When she swims for the first time, she discovers her own strength, and through her pursuit of her painting she is reminded of the pleasure of individual creation.
Although she herself moves toward freedom, society is unable to allow her to live freely and to follow her passions, and, so, in the end, Edna sees Awakening themes essay other option for herself than to free herself through death, escaping her caged situation in life.
Largely, a woman during this time was still mostly dependent on the care from her father and then, subsequently, on the care from her husband. She finally acknowledges her feelings toward Robert and realizes that she can take action to control her own life.
Despite the fact that the men do not love truly love Edna, they seem to have no problem using her for their own benefit. Whereas, I am a feminist, who identifies as a future mother and wife.
In aiming to liberate herself, to be honest with herself, Edna affirms her lack of love for her husband and opens her heart to the love of Robert, she begins painting again and unleashes the artist within her, coaxed by the local pianist Mademoiselle Reisz, and she learns how to swim, moving out into the Gulf waters with confidence.
Although Robert claims to love Edna, the imposing social and moral rules hinging on the idea that Edna is a possession belonging to Leonce dissuade him from being able to offer himself fully to Edna, and he is left a coward.
In traditional thought, God is responsible to Jesus, who is responsible to priest Church leaderswho is responsible to man Church laitywho is responsible to woman, who is responsible to children, an upward to downward flow of love and consideration. Although Adele and Mademoiselle Reisz are complete opposites, they are both central characters in helping to define Edna and lend to the theme of the self actualized woman as opposed to the repressed woman.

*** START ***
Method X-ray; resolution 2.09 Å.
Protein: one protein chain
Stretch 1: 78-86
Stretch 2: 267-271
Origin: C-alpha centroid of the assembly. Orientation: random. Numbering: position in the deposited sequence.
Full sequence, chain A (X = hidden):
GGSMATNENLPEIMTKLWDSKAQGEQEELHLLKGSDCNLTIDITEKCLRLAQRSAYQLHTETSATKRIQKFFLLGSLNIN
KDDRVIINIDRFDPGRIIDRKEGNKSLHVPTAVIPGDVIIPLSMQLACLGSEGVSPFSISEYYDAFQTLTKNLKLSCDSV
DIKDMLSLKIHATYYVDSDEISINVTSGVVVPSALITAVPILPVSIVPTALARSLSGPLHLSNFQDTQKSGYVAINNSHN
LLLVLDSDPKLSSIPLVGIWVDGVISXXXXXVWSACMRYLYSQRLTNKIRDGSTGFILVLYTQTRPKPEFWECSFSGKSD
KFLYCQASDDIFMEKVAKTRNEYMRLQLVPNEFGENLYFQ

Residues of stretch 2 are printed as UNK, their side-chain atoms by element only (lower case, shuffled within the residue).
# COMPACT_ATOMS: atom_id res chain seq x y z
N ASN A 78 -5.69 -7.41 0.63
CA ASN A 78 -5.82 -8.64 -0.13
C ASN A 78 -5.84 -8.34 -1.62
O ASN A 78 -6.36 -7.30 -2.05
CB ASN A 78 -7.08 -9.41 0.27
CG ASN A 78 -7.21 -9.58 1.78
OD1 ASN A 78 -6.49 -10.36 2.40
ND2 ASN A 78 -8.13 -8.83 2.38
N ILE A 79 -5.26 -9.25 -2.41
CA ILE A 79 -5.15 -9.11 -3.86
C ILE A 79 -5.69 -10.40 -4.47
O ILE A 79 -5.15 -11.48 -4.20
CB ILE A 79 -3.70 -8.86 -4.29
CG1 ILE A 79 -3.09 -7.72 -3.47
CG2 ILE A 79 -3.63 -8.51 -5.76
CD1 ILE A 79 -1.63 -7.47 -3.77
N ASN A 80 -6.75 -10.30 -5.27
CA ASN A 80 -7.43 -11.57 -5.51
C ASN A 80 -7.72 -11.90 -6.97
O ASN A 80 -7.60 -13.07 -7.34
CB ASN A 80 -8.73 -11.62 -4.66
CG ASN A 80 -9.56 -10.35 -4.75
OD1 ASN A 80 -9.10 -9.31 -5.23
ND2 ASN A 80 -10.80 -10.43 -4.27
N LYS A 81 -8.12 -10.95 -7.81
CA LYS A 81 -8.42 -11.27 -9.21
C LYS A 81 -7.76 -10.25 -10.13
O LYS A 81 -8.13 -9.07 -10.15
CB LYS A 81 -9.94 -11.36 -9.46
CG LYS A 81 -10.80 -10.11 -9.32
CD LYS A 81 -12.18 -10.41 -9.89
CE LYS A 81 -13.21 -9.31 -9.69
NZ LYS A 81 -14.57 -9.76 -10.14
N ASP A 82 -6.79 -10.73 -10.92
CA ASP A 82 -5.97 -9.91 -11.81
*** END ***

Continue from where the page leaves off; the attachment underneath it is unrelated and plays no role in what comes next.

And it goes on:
She learns to swim, further experiencing the power of the connection between mind and body. When she returns to New Orleans, she refuses to sleep with her husband and gradually withdraws from meeting social obligations with people who are important only to her husband and his social status.
However, placing blame on the husband has always been a hotly contested idea, even in modern society, and like all powerful people who are devoid of true responsibility, men were halfway responsible, responsible for the successes and irresponsible for the failures. The local doctor encourages Edna to visit him, because he believes she is confused in her passions and hurting her marriage.
And when she makes the decision to abandon her former lifestyle, Edna realizes that independent ideas cannot always translate into a simultaneously self-sufficient and socially acceptable existence. Expected to perform their domestic duties and care for the health and happiness of their families, Victorian women were prevented from seeking the satisfaction of their own wants and needs.
She enjoys the freedom of venturing out on her own—discovering parts of the city she never knew existed and noticing people she previously would have ignored. Initially, Edna experiences her independence as no more than an emotion.
Chopin leaves readers presuming that Edna drowns. Men, on the other hand, engaged in extramarital affairs, pursued business and personal interests, and virtually had the freedom to do as they pleased. Our priorities are different, causing our identity themes to differ. Edna swam out and above the oppression, only to be sucked under again.
Each person who reads a story, poem, or even a single word construes it differently. Their frankness initially shocks Edna, but she soon finds it liberating. The only outlet satisfactory to Edna would be a transfer of herself to another man, yet the man she loves and has passion for, the man who claims to love her, Robert, rejects her in favor of the conventional mores of the time.
Additionally, Mademoiselle Reisz has felt that she and Edna have been communicating through the music: She ultimately moves out of the house and rents a place of her own.